In Exodus 17 there is an insurrection. The formal complaint against Moses becomes alarming. Not only does Moses fear for his life (they’re about to stone me), he also warns them that they are being irreverent in their behavior, they are complaining against the Lord.
It is interesting that they complain to Moses: they do it because they can see him. The passage is about walking by faith and not by sight, and the problem they have is they go by sight and not by faith. Moses is visible to them. God’s presence with them cannot be at this point doubted, but they are obviously not operating on trust. They walk by sight and not by faith, and that is at the heart of this event.
In his response, Moses has to walk by faith and not by sight. Whose idea of a shortage of water is to walk up to a rock and whack it with a stick? The Lord would be there, of course, but does anybody think that when God said he would stand by the rock, that he would be visible there? No, Moses had to walk through the angry crowd, he had to walk before them, go to the front of the encampment, be toward where they were being led by God, gather witnesses for the solemn occasion, and trust that then he hit a rock with his stick, God, who was there, would do something so water would be supplied. He had to walk by faith and not by sight.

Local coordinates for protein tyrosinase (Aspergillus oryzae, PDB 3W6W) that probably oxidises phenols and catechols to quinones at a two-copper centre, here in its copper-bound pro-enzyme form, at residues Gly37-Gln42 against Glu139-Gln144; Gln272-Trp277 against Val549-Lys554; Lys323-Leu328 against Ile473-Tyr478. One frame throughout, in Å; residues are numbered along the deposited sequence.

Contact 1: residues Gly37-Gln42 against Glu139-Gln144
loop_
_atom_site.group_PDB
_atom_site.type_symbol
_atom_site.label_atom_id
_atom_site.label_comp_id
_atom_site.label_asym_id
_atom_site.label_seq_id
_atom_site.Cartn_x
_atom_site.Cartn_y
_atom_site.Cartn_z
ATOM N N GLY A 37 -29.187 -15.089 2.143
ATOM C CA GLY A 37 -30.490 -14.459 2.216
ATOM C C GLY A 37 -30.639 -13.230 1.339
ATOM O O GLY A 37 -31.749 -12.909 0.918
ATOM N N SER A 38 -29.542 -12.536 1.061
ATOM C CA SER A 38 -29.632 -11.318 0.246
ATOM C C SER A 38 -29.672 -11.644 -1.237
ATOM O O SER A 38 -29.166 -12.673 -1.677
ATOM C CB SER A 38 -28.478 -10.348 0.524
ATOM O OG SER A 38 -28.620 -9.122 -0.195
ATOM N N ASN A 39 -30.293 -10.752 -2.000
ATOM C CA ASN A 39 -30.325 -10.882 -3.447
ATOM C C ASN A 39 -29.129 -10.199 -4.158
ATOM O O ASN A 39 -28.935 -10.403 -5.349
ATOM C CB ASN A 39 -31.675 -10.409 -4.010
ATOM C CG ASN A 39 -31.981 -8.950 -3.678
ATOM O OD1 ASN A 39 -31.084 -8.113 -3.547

That Moses used the rod first found in his hand back when he encountered the burning bush is significant. Take the rod which you used to strike the Nile, God says. It is the rod that took away the Egyptian’s source of water. It is the rod that brought the first plague, and it is the rod used to strike Egypt with all the plagues of God’s judgment. In the last incident with water, at Marah, the Lord also mentioned how he healed his people from their plagues. He supplied water to the underserving, instead of taking it from those who deserve to die. God did not rescue Israel because it was a better nation. That was a lesson about unconditional election; this, at Massah and Meribah, is a lesson about substitutionary atonement.
This is why Paul says that the rock was Christ. Who is struck with the rod bringing all the plagues that God’s people deserve and as a result pours out streams of living water? If you are reading by faith and not by sight, you will understand that the rock was Christ. Someone has to be stricken once for all for the transgressions of his people.